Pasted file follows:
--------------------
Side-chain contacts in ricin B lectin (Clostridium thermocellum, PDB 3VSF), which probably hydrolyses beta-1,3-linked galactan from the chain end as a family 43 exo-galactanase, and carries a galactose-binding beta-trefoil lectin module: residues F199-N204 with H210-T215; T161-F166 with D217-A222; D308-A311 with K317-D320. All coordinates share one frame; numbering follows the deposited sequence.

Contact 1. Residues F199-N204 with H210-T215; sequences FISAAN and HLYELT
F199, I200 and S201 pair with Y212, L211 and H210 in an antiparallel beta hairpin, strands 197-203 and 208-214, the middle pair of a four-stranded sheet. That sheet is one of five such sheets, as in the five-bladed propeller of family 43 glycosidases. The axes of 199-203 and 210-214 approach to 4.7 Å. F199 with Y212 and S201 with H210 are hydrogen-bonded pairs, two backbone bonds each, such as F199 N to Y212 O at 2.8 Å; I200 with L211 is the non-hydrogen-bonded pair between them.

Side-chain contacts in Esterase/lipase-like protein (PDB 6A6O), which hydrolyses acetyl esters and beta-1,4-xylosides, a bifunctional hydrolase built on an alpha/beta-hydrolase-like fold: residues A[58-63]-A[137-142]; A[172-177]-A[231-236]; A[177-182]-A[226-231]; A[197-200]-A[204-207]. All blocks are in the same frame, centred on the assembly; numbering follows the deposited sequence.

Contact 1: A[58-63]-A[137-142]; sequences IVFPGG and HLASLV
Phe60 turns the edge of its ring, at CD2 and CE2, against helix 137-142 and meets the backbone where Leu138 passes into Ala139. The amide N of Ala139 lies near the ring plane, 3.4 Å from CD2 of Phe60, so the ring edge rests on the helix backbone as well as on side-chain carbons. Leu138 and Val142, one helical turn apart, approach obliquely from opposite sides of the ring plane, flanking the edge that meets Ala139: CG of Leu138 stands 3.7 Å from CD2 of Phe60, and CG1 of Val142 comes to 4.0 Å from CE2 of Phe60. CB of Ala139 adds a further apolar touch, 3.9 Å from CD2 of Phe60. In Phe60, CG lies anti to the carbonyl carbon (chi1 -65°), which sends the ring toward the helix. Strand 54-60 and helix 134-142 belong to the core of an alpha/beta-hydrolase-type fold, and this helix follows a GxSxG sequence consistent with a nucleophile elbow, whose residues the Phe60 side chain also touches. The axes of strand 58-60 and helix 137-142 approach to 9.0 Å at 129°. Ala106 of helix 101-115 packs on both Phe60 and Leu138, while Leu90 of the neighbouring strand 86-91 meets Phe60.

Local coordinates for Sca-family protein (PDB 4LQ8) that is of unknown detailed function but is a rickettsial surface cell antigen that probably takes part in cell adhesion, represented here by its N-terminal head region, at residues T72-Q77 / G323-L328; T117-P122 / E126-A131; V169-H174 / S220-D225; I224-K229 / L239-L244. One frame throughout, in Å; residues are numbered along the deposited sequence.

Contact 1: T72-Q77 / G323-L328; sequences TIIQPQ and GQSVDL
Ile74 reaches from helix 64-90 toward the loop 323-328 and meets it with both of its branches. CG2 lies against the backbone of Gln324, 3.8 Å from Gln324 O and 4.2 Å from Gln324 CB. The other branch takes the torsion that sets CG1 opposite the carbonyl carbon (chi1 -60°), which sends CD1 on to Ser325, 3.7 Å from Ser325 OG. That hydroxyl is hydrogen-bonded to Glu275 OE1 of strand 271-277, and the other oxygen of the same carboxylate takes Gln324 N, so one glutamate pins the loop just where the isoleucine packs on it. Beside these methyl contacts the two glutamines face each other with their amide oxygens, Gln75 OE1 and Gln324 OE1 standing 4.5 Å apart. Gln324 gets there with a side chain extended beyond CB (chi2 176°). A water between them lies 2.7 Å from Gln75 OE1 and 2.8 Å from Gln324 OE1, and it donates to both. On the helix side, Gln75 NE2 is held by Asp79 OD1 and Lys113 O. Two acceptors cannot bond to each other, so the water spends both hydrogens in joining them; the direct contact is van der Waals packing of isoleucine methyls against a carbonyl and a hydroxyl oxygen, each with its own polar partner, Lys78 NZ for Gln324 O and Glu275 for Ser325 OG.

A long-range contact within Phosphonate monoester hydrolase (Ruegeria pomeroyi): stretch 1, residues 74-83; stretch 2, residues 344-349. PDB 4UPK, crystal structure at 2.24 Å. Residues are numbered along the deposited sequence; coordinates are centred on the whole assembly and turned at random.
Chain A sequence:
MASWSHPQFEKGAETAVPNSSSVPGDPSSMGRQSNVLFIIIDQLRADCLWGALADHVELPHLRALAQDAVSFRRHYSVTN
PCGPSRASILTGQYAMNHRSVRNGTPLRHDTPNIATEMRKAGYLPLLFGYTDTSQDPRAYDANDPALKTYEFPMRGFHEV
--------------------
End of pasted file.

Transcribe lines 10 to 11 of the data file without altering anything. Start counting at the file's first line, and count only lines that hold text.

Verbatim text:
A long-range contact within Phosphonate monoester hydrolase (Ruegeria pomeroyi): stretch 1, residues 74-83; stretch 2, residues 344-349. PDB 4UPK, crystal structure at 2.24 Å. Residues are numbered along the deposited sequence; coordinates are centred on the whole assembly and turned at random.
Chain A sequence: